We’re so happy to welcome Lauren Enders back to share some more thoughts on AAC and the IEP. In her first post on this topic, Lauren addressed some frequently asked questions. Today, she provides a very valuable perspective on writing IEP goals for students who use or need AAC and some wonderful resources. Very often, I receive requests for support from teachers and speech therapists that are writing IEP goals for their students who use AAC.  When we sit down to discuss their questions, the first thing I remind them is that AAC goals are no different from any other IEP goal.  I recall a workshop I attended years ago presented by Gail VanTatenhove that helps put IEP goals for AAC into perspective.  Gail said that AAC therapy is just language therapy.  Isn’t that true? Aren’t we just teaching language?  For this student, language is simply being expressed in a... [Read More...]

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PrAACtical AAC Goals

April 24, 2013 by - 1 Comment

Practical AAC Goals That Matter

We can not say enough about writing AAC goals that are meaningful to the AAC user, but sometimes this is easier said than done.  During discussions in a graduate seminar class, it was apparent that goal writing is not necessarily intuitive or even specifically taught.  Goals are also the foundation behind any toy, app, or materials we use to set the stage for meaningful language experiences. Sample goals can serve as inspiration to develop specific, measurable, individualized AAC goals. For comprehensive information on a range of AAC goals, check out our PrAACtical Goals That Matter or How I Do It- AAC in the IEP by Lauren Enders.   But to get started,   here are some selected expressive language goals written AAC style. Expressive Language Using Prestored Messages (i.e., multiple words/sentences on one cell/button; E.g., a button with “I want music”) Request a turn using prestored messages (e.g., “Hey, don’t forget me! I... [Read More...]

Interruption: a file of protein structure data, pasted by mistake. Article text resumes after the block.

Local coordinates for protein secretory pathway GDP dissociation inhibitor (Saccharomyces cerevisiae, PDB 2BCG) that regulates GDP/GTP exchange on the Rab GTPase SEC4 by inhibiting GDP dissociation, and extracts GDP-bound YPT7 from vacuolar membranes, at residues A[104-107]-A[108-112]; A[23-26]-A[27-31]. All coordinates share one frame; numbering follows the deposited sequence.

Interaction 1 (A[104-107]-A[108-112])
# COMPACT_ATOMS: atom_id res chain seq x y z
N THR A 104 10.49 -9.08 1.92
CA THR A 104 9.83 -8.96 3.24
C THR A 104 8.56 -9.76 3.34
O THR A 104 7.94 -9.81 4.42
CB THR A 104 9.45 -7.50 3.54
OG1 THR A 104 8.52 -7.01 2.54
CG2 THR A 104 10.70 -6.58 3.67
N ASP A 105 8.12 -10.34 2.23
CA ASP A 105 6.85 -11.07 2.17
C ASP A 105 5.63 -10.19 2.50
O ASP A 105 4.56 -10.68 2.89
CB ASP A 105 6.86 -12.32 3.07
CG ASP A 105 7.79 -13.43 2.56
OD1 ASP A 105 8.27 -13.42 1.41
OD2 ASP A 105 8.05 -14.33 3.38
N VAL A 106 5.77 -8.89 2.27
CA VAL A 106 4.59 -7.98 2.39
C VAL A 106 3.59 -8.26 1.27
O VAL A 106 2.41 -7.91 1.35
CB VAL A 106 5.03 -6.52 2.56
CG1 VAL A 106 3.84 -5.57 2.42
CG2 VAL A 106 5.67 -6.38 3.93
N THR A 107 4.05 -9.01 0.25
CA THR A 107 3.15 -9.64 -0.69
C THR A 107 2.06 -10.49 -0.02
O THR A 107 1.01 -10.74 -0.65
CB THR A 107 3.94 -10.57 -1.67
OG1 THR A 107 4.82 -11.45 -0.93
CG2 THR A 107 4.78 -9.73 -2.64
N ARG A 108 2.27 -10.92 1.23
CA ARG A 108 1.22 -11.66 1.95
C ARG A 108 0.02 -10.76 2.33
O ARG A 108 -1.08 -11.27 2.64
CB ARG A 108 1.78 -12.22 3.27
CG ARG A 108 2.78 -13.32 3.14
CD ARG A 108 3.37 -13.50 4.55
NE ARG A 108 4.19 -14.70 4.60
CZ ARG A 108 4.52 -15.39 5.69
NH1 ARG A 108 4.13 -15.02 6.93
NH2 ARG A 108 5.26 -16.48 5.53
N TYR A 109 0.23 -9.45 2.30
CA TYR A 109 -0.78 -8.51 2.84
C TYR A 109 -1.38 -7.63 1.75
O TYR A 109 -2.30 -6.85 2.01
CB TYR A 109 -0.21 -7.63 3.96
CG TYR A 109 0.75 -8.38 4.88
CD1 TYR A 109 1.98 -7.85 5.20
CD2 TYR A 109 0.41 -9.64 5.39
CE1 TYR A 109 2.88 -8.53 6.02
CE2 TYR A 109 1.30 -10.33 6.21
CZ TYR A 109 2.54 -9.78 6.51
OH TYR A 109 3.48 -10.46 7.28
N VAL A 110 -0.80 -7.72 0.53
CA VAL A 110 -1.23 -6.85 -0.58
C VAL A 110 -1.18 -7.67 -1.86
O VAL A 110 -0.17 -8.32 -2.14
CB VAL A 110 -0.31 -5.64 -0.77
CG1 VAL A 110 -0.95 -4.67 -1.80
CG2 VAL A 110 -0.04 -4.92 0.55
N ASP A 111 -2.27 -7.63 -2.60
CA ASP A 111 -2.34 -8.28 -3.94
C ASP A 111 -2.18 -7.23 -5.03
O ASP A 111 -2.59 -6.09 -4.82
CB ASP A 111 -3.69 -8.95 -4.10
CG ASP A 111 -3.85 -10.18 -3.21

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PrAACtical Goals That Matter

October 11, 2012 by - 6 Comments

PrAACtical Goals That Matter

Like some of you, we often get asked “The Question.” People sometimes ask us to give them a  recommendation about what AAC device or app is best for a particular individual. When the question comes from a parent or therapist whom we don’t know, it’s understandable. But when it is from a clinician we’ve taught, (who should know better), it’s a bit baffling. Obviously, we’d never make that kind of recommendation without having done an evaluation, or at least reviewing someone else’s assessment. We dread “The Question.” On the other hand, there are a lot of things that we wish people would ask that relate to how to help the communicator develop strong skills. This post relates to to one of those type of questions. “What should I work on?” “What kinds of AAC goals should we write?”  We like those kinds of questions and our answers generally have one... [Read More...]